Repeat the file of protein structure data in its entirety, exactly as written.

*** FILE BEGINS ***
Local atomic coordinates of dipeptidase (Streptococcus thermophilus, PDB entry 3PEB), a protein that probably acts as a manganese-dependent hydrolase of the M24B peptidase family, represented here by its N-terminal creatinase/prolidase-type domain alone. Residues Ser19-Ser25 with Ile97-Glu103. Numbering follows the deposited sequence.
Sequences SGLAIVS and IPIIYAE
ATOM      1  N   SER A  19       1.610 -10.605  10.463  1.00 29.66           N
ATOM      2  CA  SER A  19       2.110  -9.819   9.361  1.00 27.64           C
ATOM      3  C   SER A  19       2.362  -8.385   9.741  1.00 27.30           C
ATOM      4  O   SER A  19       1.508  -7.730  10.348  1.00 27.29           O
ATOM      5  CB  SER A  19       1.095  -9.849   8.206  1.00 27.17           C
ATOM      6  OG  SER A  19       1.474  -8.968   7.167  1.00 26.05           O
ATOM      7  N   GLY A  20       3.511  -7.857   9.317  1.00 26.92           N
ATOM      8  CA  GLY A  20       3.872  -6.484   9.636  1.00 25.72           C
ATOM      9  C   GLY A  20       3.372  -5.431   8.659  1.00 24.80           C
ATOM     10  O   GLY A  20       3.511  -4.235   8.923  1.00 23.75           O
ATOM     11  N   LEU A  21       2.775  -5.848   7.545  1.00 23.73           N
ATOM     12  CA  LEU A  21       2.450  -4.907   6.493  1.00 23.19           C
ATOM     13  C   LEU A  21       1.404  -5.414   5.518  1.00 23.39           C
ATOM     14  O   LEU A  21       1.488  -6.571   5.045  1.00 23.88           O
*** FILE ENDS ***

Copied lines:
Local atomic coordinates of dipeptidase (Streptococcus thermophilus, PDB entry 3PEB), a protein that probably acts as a manganese-dependent hydrolase of the M24B peptidase family, represented here by its N-terminal creatinase/prolidase-type domain alone. Residues Ser19-Ser25 with Ile97-Glu103. Numbering follows the deposited sequence.
Sequences SGLAIVS and IPIIYAE
ATOM      1  N   SER A  19       1.610 -10.605  10.463  1.00 29.66           N
ATOM      2  CA  SER A  19       2.110  -9.819   9.361  1.00 27.64           C
ATOM      3  C   SER A  19       2.362  -8.385   9.741  1.00 27.30           C
ATOM      4  O   SER A  19       1.508  -7.730  10.348  1.00 27.29           O
ATOM      5  CB  SER A  19       1.095  -9.849   8.206  1.00 27.17           C
ATOM      6  OG  SER A  19       1.474  -8.968   7.167  1.00 26.05           O
ATOM      7  N   GLY A  20       3.511  -7.857   9.317  1.00 26.92           N
ATOM      8  CA  GLY A  20       3.872  -6.484   9.636  1.00 25.72           C
ATOM      9  C   GLY A  20       3.372  -5.431   8.659  1.00 24.80           C
ATOM     10  O   GLY A  20       3.511  -4.235   8.923  1.00 23.75           O
ATOM     11  N   LEU A  21       2.775  -5.848   7.545  1.00 23.73           N
ATOM     12  CA  LEU A  21       2.450  -4.907   6.493  1.00 23.19           C
ATOM     13  C   LEU A  21       1.404  -5.414   5.518  1.00 23.39           C
ATOM     14  O   LEU A  21       1.488  -6.571   5.045  1.00 23.88           O